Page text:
It gets me to thinking about my time here so far, a duration still shorter in length than many vacations I have taken, but one long enough to know that the discombobulation I had experienced in Albania wasn't going to happen here. Part of this is that I dove right into my job; as the only director in the country for the first week I saw that there were needs, particularly in hiring and professional development, and took the initiative to address them. That's another thing I might not have done were I an earlier version of myself.

I think the other part of it comes from my past experience. Many expatriates live in one other country and call it good, happy to take their enriched lives and apply what they learned and how they grew to their home country. There was a very good chance I would have joined them, which would have been fine, all things considered.

But I didn't, and me ending up in Thailand was, I came to understand later, the result of a very strange situation coupled with a fortuitously timed decision on my part to check in with a school that had previously shown interest in me. I tend not to belief in fate, per se, but this was certainly a fortunate intersection, at least so far.

Long story short, this isn't my first rodeo. Much like with the speech, I seem to have acquired more of an ease with creating a life in different places, even though I am seeing it for the first time.

It makes me wonder about the time I return to the United States for longer than a few weeks. At what point will I settle into a new, old, routine, and cease to see my homeland with new eyes?

July 24, 2016

New Country, Older Me

I am writing this from my apartment just outside of Bangkok, across the street from the school at which I will work. I have been here two days, spending much of the time wandering around, finding where the stores are, and doing the necessary things to make this a home, which I have a little practice with. So, although I have never been to Thailand, never even been to Asia at all, I feel a little less at sea than the first time I had to make my way in a new country. Already my apartment has started to feel familiar; I only need look to my right to see the reminder of how rich a life I have been gifted with, rich in all types of experiences and deep connections to loved ones.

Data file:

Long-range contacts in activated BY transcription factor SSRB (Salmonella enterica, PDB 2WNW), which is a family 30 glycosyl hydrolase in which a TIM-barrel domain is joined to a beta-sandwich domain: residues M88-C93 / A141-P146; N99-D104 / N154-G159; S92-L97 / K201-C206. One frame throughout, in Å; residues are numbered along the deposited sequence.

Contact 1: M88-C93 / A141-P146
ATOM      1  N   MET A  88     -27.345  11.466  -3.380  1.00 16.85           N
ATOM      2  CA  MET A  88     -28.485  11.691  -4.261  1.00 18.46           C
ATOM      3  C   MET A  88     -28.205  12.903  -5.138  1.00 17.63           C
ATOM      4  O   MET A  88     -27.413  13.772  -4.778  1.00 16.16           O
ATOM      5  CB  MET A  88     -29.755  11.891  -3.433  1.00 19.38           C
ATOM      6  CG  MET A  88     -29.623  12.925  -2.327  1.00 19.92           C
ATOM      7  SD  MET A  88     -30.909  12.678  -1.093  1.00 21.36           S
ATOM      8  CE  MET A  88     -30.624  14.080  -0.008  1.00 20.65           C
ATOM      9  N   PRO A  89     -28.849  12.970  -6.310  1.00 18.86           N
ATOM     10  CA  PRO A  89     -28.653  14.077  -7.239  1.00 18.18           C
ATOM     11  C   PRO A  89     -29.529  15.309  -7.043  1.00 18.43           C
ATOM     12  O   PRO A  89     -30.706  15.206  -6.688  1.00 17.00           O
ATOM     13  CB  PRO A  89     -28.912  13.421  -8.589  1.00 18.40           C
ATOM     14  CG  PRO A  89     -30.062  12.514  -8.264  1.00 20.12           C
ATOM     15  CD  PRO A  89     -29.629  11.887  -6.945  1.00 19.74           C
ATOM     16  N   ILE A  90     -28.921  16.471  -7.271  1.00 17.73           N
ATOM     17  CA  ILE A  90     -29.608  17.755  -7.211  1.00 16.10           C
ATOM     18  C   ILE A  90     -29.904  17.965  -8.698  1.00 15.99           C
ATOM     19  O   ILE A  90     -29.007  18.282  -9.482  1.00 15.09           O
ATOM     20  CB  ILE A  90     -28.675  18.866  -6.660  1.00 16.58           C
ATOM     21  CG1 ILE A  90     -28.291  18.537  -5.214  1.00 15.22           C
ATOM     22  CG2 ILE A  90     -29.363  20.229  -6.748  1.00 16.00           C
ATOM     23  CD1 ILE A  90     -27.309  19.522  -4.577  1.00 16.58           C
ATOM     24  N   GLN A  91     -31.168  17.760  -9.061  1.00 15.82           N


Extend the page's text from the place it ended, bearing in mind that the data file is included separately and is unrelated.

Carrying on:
Now, like then, I am apart from the family of my blood and those who are just as close, a separation made more poignant by the fact that I feel like I have a lot more loved ones today, and that I am bound even tighter to those who came before I added to their number with fellow Peace Corps volunteers and Albanians. My time back in the United States made this clear, only verified what we have always known: that no matter the length of time that passes when we meet the years we spent in different lands fall away and we are back in our youth. I was only able to spend three weeks back home, because that is just how things worked out, and I keep thinking the same thing, over and over again.  

Three weeks is not nearly enough time.

I am reminded of a quote misattributed to Pooh, but which resonates regardless: How lucky I am to have something that makes saying goodbye so hard. I shudder at the alternative, that for a time it looked like I was losing, or pissing away, everything and everyone that matters to me, and to whom I mattered. Interestingly, it was leaving the first time, to Albania, or more exactly how I changed through the experience, that likely helped me better become someone these folks wouldn't mind having around. I'm certainly more resilient now, at least, less prone to the doom and gloom that turned so many people off. I am ready to face another hard transition.

Yes, hard.  

Because of course it's going to be hard. The difference this time is that I've been through this before, and I know it will be okay. There is a confidence one gets when things, whether they be work-related or just about surviving in a new context, manage to work out. It is a confidence that comes when one realizes that the reason, perhaps the only reason, that this happened is because he or she made it work. That is what the Peace Corps did for me. Well, one of the things.

So I am going to make this work, as best as I am able, to the best of my ability. And I will be content in knowing that I left nothing in the tank, that I took it in, that I grew even more as a result. What this growth will look like remains to be seen. It could be a transcendent experience, or it could come with a new set of lumps from which to learn. Probably both.

But it'll be interesting, and that's not bad.

Tomorrow I enter my new school for the first time, and will meet expats like me, the teachers with whom I will collaborate as we work to improve our practice. The first day of what, one hopes, will be hundreds.

Let's do this.